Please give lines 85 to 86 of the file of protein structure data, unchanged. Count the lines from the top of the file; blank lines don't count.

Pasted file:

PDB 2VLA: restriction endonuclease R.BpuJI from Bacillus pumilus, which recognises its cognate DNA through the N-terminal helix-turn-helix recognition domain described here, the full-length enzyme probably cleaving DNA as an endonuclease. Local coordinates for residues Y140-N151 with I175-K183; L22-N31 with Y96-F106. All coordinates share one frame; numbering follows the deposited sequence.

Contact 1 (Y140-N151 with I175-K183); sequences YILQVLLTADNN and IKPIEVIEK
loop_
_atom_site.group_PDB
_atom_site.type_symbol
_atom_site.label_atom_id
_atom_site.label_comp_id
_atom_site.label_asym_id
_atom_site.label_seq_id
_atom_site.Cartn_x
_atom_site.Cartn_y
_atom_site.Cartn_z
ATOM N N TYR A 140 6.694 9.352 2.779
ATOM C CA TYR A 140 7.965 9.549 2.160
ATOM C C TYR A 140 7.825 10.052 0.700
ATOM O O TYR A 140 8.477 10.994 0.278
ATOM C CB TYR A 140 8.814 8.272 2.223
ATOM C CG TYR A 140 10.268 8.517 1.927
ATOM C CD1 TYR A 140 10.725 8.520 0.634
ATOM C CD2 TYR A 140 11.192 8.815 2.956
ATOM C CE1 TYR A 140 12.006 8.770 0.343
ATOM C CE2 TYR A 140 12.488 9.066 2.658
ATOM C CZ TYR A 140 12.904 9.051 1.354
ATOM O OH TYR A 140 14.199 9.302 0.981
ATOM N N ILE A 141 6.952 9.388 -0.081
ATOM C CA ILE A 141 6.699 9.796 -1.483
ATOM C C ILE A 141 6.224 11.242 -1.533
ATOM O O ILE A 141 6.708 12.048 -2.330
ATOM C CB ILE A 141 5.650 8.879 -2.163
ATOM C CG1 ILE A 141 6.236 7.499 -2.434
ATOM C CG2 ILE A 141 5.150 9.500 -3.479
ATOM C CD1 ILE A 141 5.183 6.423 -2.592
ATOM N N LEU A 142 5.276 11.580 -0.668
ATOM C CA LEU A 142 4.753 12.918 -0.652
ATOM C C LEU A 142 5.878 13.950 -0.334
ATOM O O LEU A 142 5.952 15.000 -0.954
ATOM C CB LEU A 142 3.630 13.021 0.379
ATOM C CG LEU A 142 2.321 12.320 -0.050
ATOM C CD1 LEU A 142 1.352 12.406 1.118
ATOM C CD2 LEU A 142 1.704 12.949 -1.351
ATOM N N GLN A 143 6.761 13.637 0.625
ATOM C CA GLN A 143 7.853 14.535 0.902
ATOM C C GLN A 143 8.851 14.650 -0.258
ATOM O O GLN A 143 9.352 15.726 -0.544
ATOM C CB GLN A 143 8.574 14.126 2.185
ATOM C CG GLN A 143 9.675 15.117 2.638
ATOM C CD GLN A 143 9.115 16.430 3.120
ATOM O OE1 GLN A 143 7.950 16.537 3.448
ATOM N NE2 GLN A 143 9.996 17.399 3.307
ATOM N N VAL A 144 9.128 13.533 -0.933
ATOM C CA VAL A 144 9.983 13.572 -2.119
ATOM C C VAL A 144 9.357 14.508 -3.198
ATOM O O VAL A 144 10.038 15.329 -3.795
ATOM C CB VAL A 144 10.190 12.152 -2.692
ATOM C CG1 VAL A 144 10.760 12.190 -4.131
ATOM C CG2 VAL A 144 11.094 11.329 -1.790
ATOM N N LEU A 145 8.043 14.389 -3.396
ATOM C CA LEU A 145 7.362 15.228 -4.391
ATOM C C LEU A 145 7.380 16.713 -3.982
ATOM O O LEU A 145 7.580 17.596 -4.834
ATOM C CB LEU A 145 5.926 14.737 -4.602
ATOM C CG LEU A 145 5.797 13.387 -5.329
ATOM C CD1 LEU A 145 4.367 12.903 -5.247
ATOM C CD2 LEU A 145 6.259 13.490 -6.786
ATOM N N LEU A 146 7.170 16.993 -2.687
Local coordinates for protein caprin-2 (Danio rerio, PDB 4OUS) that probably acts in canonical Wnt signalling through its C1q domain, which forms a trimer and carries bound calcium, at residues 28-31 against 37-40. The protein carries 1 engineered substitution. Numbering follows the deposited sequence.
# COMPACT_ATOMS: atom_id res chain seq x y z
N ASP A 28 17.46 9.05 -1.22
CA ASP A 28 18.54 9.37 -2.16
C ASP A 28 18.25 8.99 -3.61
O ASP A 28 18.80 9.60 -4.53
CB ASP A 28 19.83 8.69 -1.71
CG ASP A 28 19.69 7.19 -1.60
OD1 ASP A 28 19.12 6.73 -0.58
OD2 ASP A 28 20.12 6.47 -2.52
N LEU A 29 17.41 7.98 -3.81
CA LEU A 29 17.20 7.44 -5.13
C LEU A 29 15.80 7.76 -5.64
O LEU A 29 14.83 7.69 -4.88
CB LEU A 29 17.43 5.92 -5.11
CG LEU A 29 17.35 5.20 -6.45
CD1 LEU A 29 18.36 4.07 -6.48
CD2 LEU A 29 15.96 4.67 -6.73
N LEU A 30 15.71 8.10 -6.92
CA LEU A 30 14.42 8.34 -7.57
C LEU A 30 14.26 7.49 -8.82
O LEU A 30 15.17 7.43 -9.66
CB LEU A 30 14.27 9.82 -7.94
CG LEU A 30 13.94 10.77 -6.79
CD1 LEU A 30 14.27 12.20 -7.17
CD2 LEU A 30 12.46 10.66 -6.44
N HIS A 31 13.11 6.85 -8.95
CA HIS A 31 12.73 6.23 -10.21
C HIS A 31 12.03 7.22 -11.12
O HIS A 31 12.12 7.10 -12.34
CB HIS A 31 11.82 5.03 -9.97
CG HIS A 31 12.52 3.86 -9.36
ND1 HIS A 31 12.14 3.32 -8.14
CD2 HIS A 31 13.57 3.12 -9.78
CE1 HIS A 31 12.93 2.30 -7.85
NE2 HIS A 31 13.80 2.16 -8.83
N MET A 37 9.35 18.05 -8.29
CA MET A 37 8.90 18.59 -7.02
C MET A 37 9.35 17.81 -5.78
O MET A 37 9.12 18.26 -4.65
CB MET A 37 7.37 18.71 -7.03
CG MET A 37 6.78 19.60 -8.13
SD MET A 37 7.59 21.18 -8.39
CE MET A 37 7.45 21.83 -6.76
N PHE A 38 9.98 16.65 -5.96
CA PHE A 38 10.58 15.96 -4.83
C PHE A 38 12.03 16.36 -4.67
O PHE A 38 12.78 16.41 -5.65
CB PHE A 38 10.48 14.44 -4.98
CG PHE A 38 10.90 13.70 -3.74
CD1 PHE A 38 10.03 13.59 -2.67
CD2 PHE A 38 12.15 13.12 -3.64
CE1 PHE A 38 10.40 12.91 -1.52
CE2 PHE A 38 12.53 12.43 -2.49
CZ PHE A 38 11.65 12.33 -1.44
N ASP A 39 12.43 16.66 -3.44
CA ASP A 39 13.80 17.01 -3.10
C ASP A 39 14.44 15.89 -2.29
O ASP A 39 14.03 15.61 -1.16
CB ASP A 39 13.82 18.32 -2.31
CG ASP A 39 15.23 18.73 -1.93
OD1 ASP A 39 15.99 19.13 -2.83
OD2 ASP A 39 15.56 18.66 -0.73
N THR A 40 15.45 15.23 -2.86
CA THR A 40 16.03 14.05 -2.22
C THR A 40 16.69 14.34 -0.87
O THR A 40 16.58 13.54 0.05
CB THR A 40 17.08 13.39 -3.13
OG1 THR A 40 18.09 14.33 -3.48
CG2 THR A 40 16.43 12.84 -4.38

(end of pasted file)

CA LEU A 30 14.42 8.34 -7.57
C LEU A 30 14.26 7.49 -8.82